Congressional Research Service, Unemployment Insurance: Available Unemployment Benefits and Legislative Activity, available here.

Democratic Policy Committee, Legislative Bulletin:  H.R.1: the American Recovery and Reinvestment Act of 2009, as amended (Modernization of Unemployment Compensation), available here.

Senate Committee on Finance, "Unemployment Insurance Benefits: Where Do We Go From Here?," Hearing Statements and Testimony, available here.

Estimated Number of Federal Extension Exhaustions, by State

Through September and December 2009

National Employment Law Project, August 2009

State

Total Exhaustions through September 2009

Total Exhaustions through December 2009

Alabama

0

37,794

Alaska

2,252

3,700

Arizona

5,142

22,632

Arkansas

5,076

8,273

California

68,713

154,328

Colorado

0

13,853

Connecticut

4,922

11,739

Delaware

0

3,518

District of Columbia

945

3,703

Florida

27,359

114,508

Georgia

13,844

58,887

Hawaii

2,774

5,456

Idaho

3,055

9,395

Illinois

20,266

50,028

Indiana

9,848

50,343

Iowa

19,845

30,914

Kansas

0

3,819

Kentucky

3,814

14,025

Louisiana

0

8,773

Maine

0

4,838

Maryland

15,650

25,681

Massachusetts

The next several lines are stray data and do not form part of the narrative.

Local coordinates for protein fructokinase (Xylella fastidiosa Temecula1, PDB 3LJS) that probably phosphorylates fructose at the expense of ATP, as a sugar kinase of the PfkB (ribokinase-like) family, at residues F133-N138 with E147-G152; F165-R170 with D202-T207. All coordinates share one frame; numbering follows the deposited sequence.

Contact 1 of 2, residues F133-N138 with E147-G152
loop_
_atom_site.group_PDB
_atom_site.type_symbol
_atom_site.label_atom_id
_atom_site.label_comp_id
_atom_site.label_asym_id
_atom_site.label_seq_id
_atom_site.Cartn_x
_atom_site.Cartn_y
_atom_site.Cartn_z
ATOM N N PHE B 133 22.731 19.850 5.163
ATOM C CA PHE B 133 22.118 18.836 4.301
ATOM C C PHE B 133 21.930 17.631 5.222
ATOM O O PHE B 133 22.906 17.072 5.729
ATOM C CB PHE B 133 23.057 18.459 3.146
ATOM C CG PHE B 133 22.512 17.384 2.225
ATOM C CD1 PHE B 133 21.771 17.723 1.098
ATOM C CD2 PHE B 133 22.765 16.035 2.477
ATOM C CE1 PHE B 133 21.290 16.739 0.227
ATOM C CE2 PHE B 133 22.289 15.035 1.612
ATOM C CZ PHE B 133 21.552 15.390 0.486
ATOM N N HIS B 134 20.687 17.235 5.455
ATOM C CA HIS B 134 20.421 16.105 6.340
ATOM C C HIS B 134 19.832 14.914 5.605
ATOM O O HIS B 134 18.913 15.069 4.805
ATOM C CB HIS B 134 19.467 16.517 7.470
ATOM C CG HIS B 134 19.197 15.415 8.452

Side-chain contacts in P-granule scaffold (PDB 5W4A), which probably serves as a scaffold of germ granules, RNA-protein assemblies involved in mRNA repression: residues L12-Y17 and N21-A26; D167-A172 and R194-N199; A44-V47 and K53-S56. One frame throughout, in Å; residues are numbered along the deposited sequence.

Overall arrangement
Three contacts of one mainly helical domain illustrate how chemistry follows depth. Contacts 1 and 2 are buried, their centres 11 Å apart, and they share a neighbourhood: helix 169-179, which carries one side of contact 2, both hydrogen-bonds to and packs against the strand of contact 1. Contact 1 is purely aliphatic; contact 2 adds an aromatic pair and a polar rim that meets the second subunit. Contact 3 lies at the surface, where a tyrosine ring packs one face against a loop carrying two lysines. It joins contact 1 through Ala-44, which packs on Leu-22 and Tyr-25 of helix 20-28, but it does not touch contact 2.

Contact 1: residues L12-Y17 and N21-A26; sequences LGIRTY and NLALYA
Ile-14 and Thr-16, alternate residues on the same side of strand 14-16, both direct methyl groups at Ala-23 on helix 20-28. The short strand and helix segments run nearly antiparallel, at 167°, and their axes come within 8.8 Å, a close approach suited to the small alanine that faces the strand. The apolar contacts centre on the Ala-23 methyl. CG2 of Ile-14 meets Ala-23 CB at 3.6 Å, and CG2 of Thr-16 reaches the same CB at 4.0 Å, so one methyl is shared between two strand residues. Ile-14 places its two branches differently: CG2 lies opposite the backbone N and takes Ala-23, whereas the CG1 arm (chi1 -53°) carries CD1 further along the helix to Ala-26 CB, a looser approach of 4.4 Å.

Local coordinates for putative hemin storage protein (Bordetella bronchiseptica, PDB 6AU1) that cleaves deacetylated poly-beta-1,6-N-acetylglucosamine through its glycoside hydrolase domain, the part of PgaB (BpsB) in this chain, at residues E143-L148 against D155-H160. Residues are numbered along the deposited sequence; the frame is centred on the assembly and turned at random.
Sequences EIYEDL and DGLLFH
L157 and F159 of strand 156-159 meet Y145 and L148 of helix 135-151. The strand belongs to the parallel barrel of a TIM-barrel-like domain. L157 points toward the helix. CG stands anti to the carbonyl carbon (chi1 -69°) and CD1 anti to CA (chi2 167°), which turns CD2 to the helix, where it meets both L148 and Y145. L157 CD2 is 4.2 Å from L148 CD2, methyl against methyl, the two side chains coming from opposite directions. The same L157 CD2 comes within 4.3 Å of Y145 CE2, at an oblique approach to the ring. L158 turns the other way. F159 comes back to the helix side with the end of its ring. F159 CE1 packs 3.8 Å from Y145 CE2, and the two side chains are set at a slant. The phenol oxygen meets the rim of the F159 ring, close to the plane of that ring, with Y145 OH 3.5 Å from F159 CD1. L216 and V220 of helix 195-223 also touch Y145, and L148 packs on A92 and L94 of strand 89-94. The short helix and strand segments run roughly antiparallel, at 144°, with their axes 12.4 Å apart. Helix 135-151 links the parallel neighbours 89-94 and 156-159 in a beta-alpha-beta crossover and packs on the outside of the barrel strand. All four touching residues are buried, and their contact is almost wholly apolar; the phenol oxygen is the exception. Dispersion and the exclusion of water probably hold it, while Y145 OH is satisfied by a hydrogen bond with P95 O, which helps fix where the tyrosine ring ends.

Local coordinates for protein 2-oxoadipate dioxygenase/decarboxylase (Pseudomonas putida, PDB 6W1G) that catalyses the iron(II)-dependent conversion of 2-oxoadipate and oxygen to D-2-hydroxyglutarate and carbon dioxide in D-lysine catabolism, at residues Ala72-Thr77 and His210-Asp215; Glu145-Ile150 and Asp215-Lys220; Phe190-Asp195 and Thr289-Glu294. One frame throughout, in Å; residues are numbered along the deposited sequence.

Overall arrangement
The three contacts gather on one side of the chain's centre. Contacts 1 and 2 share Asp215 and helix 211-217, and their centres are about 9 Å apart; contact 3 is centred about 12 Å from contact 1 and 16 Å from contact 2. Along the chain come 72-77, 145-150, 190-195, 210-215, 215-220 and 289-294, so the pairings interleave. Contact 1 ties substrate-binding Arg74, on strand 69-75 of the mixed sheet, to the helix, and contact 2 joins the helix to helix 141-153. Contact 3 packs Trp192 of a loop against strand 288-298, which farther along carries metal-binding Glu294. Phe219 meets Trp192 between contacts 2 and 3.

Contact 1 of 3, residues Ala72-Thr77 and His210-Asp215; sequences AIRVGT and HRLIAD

0

39,530

Michigan

25,534

62,753

Minnesota

6,776

13,754

Mississippi

12,895

19,109

Missouri

4,091

20,556

Montana

2,814

5,688

Nebraska

9,308

13,849

Nevada

5,041

14,135

New Hampshire

0

1,478

New Jersey

22,355

41,576

New Mexico

0

1,577

New York

0

89,662

North Carolina

15,033

32,171

North Dakota

3,187

4,195

Ohio

11,642

64,545

Oklahoma

0

5,943

Oregon

4,981

11,235

Pennsylvania

19,960

60,910

Puerto Rico

1,537

6,437

Rhode Island

2,489

4,483

South Carolina

13,775

21,852

South Dakota

954

1,543

Tennessee

8,299

32,788

Texas

0

48,596

Utah

10,731

18,226

Vermont

1,172

1,860

Virgin Islands

1,052

1,350

Virginia

0

12,877

Washington

4,628

10,455

West Virginia

0

3,756

Wisconsin

8,834

24,180

Wyoming

2,158

3,900